Codable NSManagedObject (Core Data) and CLLocation in Swift 4

Before entering the topic, let’s talk about codable a little!

Codable

Codable is a new feature in Swift 4. It is a type alias for Decodable protocol and Encodable protocol.

typealias Codable = Decodable & Encodable

A enum/struct/class conformed by Decodable can be deserialized. For example, a json object is deserialized to a struct.

// Declaration
struct Person: Decodable {
let name: String
}
// Deserialization
let jsonString = """
{
"name": "Zheng-Xiang Ke"
}
"""
if let jsonData = jsonString.data(using: .utf8) {
let person = try? JSONDecoder().decode(Person.self, from: jsonData)
}

A enum/struct/class conformed by Encodable can be serialized. For example, a struct is serialized to a json object.

// Declaration
struct Person: Encodable {
let name: String
}
// Serialization
let person = Person(name: "Zheng-Xiang Ke")
let jsonData = try? JSONEncoder().encode(person)

The above examples are very easy, but show 2 key points.

A custom type is codable iff (if and only if) all of its properties are codable.

String, Int, Double, Data, and URL are built-in codable types, so the Person is codable.

Let’s see a counter example.

struct Asset {
let property: Int
}
struct Person: Codable {
let name: String
// Asset is not codable, so Person cannot conform codable
let asset: Asset
}

In addition, the built-in types such as Array, Dictionary, and Optional conform to Codable whenever they contain codable types.

2.

The default way to encode/decode are automatically generated by the compiler.

It means you don’t need to care about coding key mapping! The default way to encode/decode see the property’s name as its key.

// Declaration
struct Person: Codable {
let name: String
}
let person = Person(name: "Zheng-Xiang Ke")
// Serialization for person: {"name": "Zheng-Xiang Ke"}

Customization

If you want to customize or omit some coding keys, then a special nested enumeration named CodingKeys that conforms to the CodingKey protocol is declared.

// Declaration
struct Person: Codable {
let name: String
let gender: String
    enum CodingKeys: String, CodingKey {
case name = "username"
}
}
let person = Person(name: "Zheng-Xiang Ke", gender: "male")
// Serialization for person: {"username": "Zheng-Xiang Ke"}

You also can define your own encoding/decoding logic to overwrite the default way to encode/decode a codable type.

// Declaration
struct Person {
let name: String
let gender: String
enum CodingKeys: String, CodingKey {
case firstName
case lastName
}
}
// Decodable
extension Person: Decodable {
init(from decoder: Decoder) throws {
let values = try decoder.container(keyedBy: CodingKeys.self)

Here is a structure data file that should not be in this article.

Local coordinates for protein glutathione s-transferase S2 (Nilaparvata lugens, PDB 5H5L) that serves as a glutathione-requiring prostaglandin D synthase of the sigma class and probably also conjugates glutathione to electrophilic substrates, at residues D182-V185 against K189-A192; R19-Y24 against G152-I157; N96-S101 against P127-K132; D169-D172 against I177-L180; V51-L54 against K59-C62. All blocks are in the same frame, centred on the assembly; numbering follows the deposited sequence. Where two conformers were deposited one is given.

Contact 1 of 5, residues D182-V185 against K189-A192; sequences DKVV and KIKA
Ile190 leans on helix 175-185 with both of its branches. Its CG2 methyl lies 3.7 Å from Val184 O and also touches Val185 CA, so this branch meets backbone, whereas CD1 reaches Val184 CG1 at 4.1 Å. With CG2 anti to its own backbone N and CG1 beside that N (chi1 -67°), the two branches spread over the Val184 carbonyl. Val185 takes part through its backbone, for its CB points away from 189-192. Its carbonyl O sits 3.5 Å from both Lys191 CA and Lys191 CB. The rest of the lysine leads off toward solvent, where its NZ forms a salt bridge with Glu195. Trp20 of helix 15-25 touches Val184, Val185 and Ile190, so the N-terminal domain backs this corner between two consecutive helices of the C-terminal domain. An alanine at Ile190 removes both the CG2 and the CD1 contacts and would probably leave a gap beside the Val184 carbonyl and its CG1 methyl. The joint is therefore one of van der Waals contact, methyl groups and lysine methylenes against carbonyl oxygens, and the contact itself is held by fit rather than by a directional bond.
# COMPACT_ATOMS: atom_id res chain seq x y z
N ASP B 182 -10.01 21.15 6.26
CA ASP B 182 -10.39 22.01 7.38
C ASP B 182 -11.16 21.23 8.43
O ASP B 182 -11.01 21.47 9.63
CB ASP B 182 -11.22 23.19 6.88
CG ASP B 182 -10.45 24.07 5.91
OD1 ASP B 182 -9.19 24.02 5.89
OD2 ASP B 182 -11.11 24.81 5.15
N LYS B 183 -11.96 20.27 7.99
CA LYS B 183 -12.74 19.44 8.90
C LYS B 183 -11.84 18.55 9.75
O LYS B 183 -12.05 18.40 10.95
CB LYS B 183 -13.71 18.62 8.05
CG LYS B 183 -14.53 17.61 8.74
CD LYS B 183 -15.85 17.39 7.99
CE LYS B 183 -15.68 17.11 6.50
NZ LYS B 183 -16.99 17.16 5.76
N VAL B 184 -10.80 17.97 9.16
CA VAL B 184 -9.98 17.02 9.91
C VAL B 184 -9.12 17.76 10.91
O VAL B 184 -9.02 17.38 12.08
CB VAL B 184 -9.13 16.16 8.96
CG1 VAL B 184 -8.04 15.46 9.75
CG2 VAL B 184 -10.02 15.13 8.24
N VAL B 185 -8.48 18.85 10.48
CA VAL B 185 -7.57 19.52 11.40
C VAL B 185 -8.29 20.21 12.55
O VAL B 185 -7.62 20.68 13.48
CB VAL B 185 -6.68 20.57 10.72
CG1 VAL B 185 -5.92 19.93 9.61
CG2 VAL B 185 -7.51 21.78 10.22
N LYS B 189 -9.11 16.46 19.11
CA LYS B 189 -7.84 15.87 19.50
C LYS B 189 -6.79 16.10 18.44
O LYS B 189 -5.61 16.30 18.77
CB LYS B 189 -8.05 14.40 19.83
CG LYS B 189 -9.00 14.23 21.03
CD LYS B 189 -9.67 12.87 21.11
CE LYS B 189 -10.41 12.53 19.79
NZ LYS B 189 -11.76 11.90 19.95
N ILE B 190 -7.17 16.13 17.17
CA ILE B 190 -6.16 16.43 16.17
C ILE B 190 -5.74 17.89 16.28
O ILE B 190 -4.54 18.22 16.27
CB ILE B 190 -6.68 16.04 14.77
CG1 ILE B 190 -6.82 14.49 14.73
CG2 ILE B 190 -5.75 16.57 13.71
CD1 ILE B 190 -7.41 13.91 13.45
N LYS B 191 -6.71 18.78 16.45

let firstName = try values.decode(String.self, forKey: .firstName)
let lastName = try values.decode(String.self, forKey: .lastName)
name = firstName + " " + lastName
}
}
// Encodable
extension Person: Encodable {
func encode(to encoder: Encoder) throws {
var container = encoder.container(keyedBy: CodingKeys.self)
let nameComponents = name.components(separatedBy: " ")
try container.encode(nameComponents[0], forKey: .firstName)
try container.encode(nameComponents[1], forKey: .lastName)
}
}
let person = Person(name: "Zheng-Xiang Ke")
// Serialization for person: {"firstName": "Zheng-Xiang", "lastName": "Ke"}

To sum up, there 3 steps to customize your logic to encode/decode a codable type.

Step 1. Define CodingKeys enumeration
Step 2. Conform Encodable protocol
Step 3. Conform Decodable protocol

Codable NSManagedObject

If your app maintains a local database and communicates with your web service, then making NSManagedObject conform to codable protocol is a easy and good way.

When you give it a try, you will find auto-generated encoding/decoding way don’t work! So…

Making NSManagedObject conform to Codable protocol must be manual.

However, there are some constraints to make NSManagedObject conform to codable protocol. Let’s take a look step by step.

Step 1. Define CodingKeys enumeration

class Person: NSManagedObject {
@NSManaged var name: String

enum CodingKeys: String, CodingKey {
case name
}
}

Step 2. Conform Encodable protocol

extension Person: Encodable {
public func encode(to encoder: Encoder) throws {
var container = encoder.container(keyedBy: CodingKeys.self)
try container.encode(name, forKey: .name)
}
}

Step 3. Conform Decodable protocol

There are some constraints in this step.

init(from:): is the required initializer for Decodable. However, according to the Swift documentation,

Extensions can add new convenience initializers to a class, but they cannot add new designated initializers or deinitializers to a class.